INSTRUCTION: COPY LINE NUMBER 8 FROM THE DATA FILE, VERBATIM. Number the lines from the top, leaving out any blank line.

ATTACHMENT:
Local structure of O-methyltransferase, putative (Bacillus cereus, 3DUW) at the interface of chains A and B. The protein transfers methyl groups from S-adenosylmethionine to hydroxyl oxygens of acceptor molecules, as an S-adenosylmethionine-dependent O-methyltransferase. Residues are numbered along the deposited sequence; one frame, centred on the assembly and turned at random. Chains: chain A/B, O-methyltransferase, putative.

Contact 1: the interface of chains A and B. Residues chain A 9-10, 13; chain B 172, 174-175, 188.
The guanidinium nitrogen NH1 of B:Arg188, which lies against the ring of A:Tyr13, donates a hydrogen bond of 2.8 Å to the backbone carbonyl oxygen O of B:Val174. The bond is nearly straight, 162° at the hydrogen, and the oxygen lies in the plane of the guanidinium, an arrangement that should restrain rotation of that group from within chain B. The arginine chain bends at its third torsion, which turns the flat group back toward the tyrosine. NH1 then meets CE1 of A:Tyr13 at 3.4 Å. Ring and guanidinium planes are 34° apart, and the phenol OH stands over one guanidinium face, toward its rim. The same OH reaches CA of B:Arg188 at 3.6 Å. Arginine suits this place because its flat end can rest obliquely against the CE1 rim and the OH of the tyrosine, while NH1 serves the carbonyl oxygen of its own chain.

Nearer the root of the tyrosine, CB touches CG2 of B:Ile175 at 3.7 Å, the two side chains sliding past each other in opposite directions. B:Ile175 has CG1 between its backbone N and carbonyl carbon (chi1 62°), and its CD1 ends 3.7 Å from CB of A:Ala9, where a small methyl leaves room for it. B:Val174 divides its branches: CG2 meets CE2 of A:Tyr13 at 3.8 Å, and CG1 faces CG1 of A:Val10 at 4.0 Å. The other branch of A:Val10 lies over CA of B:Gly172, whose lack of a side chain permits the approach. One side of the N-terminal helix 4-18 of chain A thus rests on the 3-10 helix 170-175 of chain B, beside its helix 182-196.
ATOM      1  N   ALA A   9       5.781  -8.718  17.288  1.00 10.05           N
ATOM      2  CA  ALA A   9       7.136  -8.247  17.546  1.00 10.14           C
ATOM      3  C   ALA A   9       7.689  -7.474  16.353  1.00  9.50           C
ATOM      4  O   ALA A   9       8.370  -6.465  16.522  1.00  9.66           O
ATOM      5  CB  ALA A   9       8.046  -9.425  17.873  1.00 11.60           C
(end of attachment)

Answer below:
ATOM      4  O   ALA A   9       8.370  -6.465  16.522  1.00  9.66           O